CHICAGO (CBS) -- This year, to mark the 10th anniversary of the September 11th terrorist attacks, President Barack Obama is encouraging Americans to volunteer or do something good for their community in a national day of service.
But as CBS 2's Vince Gerasole reports, for several years now on that date, thousands of Chicagoans have been doing just that.
Some of its walls haven't been painted for years, but by Sept. 11, an army of volunteers will transform George B. McClellan Elementary School inside and out.
"We're gonna paint this whole building. We're painting 21 classrooms, all the hallways. We're doing some work in the teachers' lounge, at the cafeteria, in the library. We're going to be doing some landscaping work outside. We're going to be building some cubbies and some storage units. That's why we need 500 volunteers," said Christine O'Reilly, Senior Director of Community Relations for the Chicago White Sox.
For two years now the Chicago White Sox and White Sox Charities have coordinated service projects to mark the anniversary of 9/11.
"The way that America really has banded together in service since September 11th is something we recognized and we wanted to embrace," O'Reilly said.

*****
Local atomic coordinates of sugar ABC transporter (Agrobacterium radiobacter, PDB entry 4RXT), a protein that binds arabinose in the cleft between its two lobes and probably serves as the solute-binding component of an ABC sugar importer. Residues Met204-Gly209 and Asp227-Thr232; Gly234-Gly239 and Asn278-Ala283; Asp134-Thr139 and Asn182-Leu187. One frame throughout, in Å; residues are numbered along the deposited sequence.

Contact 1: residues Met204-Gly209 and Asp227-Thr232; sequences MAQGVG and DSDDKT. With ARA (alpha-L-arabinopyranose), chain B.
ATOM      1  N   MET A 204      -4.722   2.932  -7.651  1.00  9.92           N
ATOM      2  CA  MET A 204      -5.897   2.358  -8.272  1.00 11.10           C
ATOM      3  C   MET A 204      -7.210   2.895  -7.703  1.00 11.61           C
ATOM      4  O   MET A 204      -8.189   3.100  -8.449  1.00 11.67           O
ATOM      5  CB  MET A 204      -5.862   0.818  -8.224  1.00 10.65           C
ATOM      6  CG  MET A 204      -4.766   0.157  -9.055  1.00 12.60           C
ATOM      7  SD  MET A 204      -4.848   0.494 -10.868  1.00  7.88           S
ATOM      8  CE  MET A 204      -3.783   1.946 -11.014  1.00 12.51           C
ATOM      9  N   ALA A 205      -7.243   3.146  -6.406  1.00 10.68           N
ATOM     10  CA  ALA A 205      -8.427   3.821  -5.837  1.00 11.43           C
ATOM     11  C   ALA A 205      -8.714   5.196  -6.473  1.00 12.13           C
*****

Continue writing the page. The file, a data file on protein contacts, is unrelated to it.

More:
The horrors of 9/11 ignited a sense of community in many Americans that continues to this day. For example, this year Chicago Cares is coordinating more than 60 service projects to honor the date.
"The country really came together in service afterwards and what we're seeing is a lot of people really want to come back to that," said Chicago Cares Executive Director Bridget Altenburg.
In the name of local police and firefighters, restaurateur Anthony Gambino is donating 50 cents from every burger sold at his Burger Boss restaurant in the next two weeks to the American Red Cross.
It builds upon the nine years of September 11th fundraisers he's sponsored at his sister restaurant Cucina Paradiso. In conjunction with the Oak Park Fire Department, they've raised $90,000 for local charities.
"We raised $30,000 just in the Harley raffle alone," Oak Park Firefighter Mike Henkelman said.
It's the result of Americans touched by the sacrifices witnessed on 9/11 and a vow to honor the spirit of those sacrifices.
"Knowing that these men and women were actually running into these buildings to save people, that's just heroic in my eyes and, you know, they sometimes don't get enough credit for it," Gambino said. "It's the least we can do."
Oak Park Firefighters and Cucina Paradiso have given scholarships to local students entering the teaching profession and financed the travel of World War II veterans to Washington, D.C., to see the WWII memorial.
Chicago Cares said their activities this year include "roll up your sleeve" service projects as well as afternoon visits to senior citizens' centers.
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